Couple holding their heads in distress over finances.
Shift Ministry Models

Exodus Lending Breaks the Predatory Loan Cycle

Predatory Lenders Cause Financial Trauma
by Kaitlyn Szabo | May 9, 2022

“I feel like [predatory lenders] enjoy working with people like me that don’t have very good credit and are in desperate need of money and will go to any extent that they can to get it. Yeah, they like people like me. They prey on people like me.” – Daniel, a former borrower from a  predatory lender.

For thousands of people like Daniel, navigating financial instability is a daily struggle that is often emotionally overwhelming. In an attempt to cover the rising costs of everyday expenses, many turn to payday, auto title, or online loans that promise high approval odds on a “short-term, quick-fix” loan.

The catch? These loans charge triple-digit annual interest and are repaid either through a lump-sum payment on their next payday or through expensive installments paid over months. Borrowers who cannot repay either take out a new loan to cover the first or pay the loan off and fall behind on other expenses. The first option is commonly chosen and often leads to a costly renewal cycle known as the payday loan debt trap.

 “It’s brutal. It’s like a gerbil wheel. You just keep going around and around and around. Can I afford this month’s payment? If you can’t, then they’re going to add more fees and interest on your loan. It’s an endless battle.” – Daniel

The Debt Trap

Only 14% of borrowers can repay their loans.  And this debt trap is by design. Three-fourths of payday lenders’ revenue comes from fees from borrowers with more than ten loans a year. This extractive business model has devastating consequences on borrowers’ financial health. The debt burden of the loan itself increases financial stress, and chronic financial stress has profoundly negative effects on individual and community health.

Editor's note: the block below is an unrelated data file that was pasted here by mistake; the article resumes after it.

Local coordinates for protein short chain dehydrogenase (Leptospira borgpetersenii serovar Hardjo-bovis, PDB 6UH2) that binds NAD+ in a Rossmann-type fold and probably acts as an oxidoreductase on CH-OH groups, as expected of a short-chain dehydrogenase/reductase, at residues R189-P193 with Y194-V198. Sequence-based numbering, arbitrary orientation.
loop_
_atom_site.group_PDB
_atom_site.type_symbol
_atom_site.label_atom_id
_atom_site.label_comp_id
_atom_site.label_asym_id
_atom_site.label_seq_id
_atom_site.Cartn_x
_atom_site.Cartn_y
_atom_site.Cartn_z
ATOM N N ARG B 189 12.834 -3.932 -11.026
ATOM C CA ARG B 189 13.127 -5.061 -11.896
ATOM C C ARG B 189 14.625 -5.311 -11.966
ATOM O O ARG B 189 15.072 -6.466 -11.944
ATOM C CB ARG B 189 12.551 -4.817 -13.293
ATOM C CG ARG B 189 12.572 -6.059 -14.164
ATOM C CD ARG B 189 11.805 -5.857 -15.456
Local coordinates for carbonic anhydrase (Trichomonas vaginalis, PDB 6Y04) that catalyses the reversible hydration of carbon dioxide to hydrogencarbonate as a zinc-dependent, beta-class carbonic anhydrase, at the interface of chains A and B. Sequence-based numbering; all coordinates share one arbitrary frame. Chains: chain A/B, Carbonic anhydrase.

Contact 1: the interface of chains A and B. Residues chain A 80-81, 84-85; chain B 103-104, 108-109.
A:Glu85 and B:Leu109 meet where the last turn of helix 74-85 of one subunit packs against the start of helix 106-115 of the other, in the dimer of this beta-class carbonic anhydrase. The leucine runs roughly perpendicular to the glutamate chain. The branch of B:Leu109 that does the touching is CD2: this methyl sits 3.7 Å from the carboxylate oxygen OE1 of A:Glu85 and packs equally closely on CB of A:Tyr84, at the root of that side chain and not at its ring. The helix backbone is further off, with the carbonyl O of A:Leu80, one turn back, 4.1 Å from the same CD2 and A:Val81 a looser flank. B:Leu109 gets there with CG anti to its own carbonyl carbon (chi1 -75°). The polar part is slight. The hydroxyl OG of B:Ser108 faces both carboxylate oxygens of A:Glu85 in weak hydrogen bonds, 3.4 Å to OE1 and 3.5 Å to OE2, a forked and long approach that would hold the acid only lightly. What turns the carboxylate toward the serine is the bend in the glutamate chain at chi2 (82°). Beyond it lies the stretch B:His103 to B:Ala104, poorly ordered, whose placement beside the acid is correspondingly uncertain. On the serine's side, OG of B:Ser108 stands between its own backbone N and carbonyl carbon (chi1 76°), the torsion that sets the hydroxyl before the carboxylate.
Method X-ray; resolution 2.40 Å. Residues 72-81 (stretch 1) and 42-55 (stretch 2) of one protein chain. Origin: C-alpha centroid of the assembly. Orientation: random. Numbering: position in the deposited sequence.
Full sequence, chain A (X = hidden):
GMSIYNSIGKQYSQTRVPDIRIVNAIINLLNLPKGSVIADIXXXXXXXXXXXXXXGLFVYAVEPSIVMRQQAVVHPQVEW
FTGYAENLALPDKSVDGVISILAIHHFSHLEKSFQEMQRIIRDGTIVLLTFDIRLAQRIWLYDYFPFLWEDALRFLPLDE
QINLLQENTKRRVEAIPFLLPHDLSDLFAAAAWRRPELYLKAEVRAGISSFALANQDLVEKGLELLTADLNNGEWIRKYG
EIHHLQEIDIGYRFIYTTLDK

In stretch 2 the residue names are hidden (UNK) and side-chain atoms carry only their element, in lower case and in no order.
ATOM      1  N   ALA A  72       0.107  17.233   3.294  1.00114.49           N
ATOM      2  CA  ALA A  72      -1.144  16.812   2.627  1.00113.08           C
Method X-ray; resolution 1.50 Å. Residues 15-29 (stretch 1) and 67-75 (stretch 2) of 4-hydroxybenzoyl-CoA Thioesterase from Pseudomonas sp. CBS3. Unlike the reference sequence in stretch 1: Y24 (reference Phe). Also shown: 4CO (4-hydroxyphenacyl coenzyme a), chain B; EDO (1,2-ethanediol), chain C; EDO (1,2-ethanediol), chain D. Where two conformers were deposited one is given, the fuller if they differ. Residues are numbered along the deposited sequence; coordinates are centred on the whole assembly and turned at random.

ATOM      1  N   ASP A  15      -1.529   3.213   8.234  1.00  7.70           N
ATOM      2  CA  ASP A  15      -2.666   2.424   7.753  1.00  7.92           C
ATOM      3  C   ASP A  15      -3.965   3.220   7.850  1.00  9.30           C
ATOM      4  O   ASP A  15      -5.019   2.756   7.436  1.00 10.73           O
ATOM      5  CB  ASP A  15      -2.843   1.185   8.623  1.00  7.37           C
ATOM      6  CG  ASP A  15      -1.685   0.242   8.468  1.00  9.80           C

Predatory lending is a lot of horrible things—unethical, inhumane, exploitative—but perhaps the worst one is that it is currently legal in many states throughout the U.S. This is unacceptable. In nearly every faith tradition, this exploitative behavior that makes desperate people destitute is condemned as evil. No one should become or remain trapped in a tumultuous predatory debt cycle. 

How can we, as followers of Jesus, take action and help?

This economic injustice is why Holy Trinity Lutheran Church in South Minneapolis began organizing for payday lending reform in 2011, which eventually led to the creation of Exodus Lending in 2014. Our first step was to notice when a payday store opened in our neighborhood. Our second step was to stand with our fellow community members who were facing an economic crisis. We are a non-profit dedicated to helping Minnesotans break free from predatory debt and move toward financial stability. Our program pays off up to $1,500 of debt for participants, who then repay over at least a year, with no interest. We have helped 522 Minnesotans, refinanced more than $424,000 of predatory debt, and saved participants more than $1.2 million.

“I’ve only been in the program for, I think, six months and… It changes everything. Your program helps me stay focused on what I need to do to not be in that position again. I can’t say enough about you guys. You guys are awesome.” – Daniel

Additionally, we support an effective interest rate cap of 36% for short-term loans. A 36% or lower interest rate cap is already the standard set in 18 states and the District of Columbia. The federal Military Lending Act utilizes this same rate to protect active-duty military members and their dependents.

Our responsibility as caring neighbors and Jesus followers is to stand up against predatory lenders in our community. Will you join us? Notice what is happening in your neighborhood,  share information about our organization as a resource and inspiration, contact your legislators to pass a 36% interest rate cap, or donate to Exodus Lending, if you are able.

About the Author

Kaitlyn Szabo

Kaitlyn Szabo is the Admin and Development Manager at Exodus Lending, a Minnesota non-profit dedicated to helping Minnesotans break free from predatory debt and move toward financial stability.

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